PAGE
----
Remarks by ACB lead prosecutor Chrispin Khunga in the Vice President Saulos Chilima corruption case that the bureau does not trust the Malawi Police Service have put the law enforcers and the graft busting body on a collision course.
The development follows a bail variation ruling in which Justice Redson Kapindu said he refused to join the ACB on their journey of mistrusting the men in uniform.
Sources from Area 30 say the Office of the Inspector General has this morning officialy engaged ACB Director General Martha Chizuma over the issue, stressing that “it creates a bad precedence and unnecessarily antagonises the two government institutions instead of working together in the fight against corruption.”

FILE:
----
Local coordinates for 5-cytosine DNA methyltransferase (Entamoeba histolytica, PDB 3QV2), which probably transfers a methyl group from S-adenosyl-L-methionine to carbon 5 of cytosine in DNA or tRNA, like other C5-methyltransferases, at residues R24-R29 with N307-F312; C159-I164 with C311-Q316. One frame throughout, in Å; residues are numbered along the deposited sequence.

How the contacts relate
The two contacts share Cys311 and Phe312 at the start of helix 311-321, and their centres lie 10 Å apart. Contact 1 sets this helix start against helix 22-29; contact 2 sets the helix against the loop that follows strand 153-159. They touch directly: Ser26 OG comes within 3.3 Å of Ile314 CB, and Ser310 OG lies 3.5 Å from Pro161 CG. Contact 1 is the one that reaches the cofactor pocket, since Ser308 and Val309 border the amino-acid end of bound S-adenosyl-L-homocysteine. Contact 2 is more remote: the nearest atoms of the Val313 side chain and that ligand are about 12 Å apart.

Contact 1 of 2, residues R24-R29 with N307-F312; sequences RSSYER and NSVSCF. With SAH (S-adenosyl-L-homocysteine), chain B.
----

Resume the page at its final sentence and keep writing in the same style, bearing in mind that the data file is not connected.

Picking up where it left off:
Our source said the ACB was yet to respond to the complaint but indicated that Area 30 feels ACB is infantalizing the fight against corruption, a task that requires collaboration by government agencies.
During one of the court appearences on 19 July, Khunga repeteadly told the court that the only way for ACB to be certain that the Vice President was still in Malawi to attend trial was for him to be physcally reporting to ACB.
Khunga dismissed the defence’s argument that the Vice President is already guarded by the Malawi Police Service that would report him if something sinister happened insisting “we do not trust the Malawi Police Service as ACB.”
When requested by lawyer Kalekeni Kaphale to withdraw the remarks, Khunga insisted that indeed ACB does not trust the Malawi Police Service.
In his bail ruling on Tuesday, Judge Kapindu described the remarks and insistence as strange and that he refused to join the bureau in their mistrust of the Malawi Police Service.